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Dog Advice

Dangers of Retractable Leashes

April 19, 2016 0

The idea seems good

As adults, we enjoy our freedom. We’re able to go just about anywhere that our body can take us and apart from legal or physical restrictions, there aren’t too many places we can’t go.

It makes sense then as good dog owners, we want to give our furry best friends that same sense of freedom. To be able to sniff, walk and enjoy nature without the restrictions of a 4ft or 6ft nylon leash seems like a naturally good idea to most dog-loving people. 

Gadgets like retractable leashes are popular with dog owners. They provide a comfortable way to give you dog freedom to roam with the benefit of your dog still being safely attached to you. 

There are a few reasons why I don’t like retractable leashes however. As both a dog walker and a dog trainer I’ve seen some dangerous yet avoidable situations caused by these tools.

1. Less control

When your dog is on a retractable leash, they have up 26 feet of leash length. That means there’s a potential 26 foot radius away from you without any way to reel them in quickly if there was an emergency. This could potentially be a danger if there’s traffic nearby or another not-so-friendly dog. All it takes it one jolt to send your dog running with little ability to stop them.

Sometimes the taut line of a leash can make the dog’s chest puff up and make them appear more aggressive than they are. Other dogs can read this body language as a threat and react accordingly. What happens when your dog gets into an argument with another dog and it’s 26 feet away from you?

dog retractable leash

image from dogs.thefuntimesguide.com

2. Reinforces bad training

Retractable leashes aren’t great for training either. When I’m training a dog to walk on a loose leash, part of that training is to teach the dog that there shouldn’t be any tautness in the leash. Eventually, your dog could potentially walk beside you without a leash because they’re relying on your commands and body language rather than feeling something attached to their neck. 

As Dr. Karen Becker says, retractable leashes are an especially bad idea for dogs that haven’t been trained to walk politely on a regular leash. By their very nature, retractables train dogs to pull while on leash, because they learn that pulling extends the lead.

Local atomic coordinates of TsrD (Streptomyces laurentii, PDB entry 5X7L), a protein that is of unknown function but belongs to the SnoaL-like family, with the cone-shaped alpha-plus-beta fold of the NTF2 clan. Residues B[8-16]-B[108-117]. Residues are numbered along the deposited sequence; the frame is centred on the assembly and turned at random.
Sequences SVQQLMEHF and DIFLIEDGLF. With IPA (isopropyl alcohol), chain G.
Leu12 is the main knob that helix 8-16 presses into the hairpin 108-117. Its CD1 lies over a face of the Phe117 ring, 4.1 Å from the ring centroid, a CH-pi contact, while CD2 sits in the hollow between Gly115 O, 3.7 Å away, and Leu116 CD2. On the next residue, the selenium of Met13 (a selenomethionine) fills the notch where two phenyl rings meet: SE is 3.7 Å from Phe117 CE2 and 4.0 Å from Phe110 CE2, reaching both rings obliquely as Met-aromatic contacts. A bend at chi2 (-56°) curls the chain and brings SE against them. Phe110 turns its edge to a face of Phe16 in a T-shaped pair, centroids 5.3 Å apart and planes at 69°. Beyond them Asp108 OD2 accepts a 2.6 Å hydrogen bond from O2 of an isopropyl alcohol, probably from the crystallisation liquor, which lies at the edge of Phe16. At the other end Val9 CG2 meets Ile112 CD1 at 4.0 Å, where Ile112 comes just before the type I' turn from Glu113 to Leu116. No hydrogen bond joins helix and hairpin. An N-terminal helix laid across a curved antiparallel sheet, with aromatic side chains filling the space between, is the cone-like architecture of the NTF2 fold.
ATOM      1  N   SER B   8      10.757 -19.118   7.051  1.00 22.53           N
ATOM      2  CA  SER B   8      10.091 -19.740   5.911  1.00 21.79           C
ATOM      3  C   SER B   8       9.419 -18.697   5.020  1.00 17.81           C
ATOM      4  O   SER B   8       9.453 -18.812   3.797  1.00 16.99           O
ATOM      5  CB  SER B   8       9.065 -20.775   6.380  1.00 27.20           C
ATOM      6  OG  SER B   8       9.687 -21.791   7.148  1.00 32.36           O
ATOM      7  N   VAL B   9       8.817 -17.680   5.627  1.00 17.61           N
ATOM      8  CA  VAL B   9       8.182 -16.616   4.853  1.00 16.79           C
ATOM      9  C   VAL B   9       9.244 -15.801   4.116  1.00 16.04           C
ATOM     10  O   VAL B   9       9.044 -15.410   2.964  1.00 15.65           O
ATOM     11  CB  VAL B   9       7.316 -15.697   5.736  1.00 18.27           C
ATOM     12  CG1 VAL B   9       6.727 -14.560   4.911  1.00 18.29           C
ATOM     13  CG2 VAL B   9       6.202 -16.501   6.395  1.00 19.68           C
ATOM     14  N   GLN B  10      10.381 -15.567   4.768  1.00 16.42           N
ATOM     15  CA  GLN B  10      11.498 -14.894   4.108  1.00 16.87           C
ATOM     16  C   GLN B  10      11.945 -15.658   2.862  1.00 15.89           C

dog retractable leash

image from dogster.com

3. Safety

It might not seem obvious but there have been cases of serious injury resulting from the use of retractable leashes. Burns, cuts and even amputation of a finger have happened from people trying to grab onto the rope of a retractable leash while their dog bolts away.

In an article written by Dog Time, they also mention that a dog can easily jerk the large handle of a retractable leash out of the human hand holding it. The sound of that big piece of plastic hitting the ground can frighten the dog and cause it to keep running.

Another thing to keep in mind is your centre of balance. When your dog is so far out from you, it totally changes your tipping point and makes it easier for you to fall over or be dragged to the ground if your dog decides to run quickly after something (a squirrel for example). 


Maybe, sometimes?

Can a retractable leash ever be okay? Well, maybe. If you’re not confident with your dog completely off a leash and you’re walking along a trail away from traffic and other animals, a retractable leash might work. Or if you were on a beach somewhere and you want to let your dog enjoy sniffing and swimming without being right next to you, a retractable leash might be a good choice. 

In either case, I’d personally opt for the non-mechanical type of leash. I’d buy a lead that was 25-100 feet long so that you can have the safety aspect without the potential for the retractable mechanisms to break. 

Do you use a retractable leash? What are your experiences with them, good or bad? Share your thoughts in the comments below.



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Greg Lehman
Founder @ TuxedoMutt
Greg Lehman is a hippie in a business suit. He's also a positive based dog trainer and freelance writer. When he's not working, you'll find him somewhere in nature with his two dogs Casey and Dakota or taking a nap. Who doesn't love naps?

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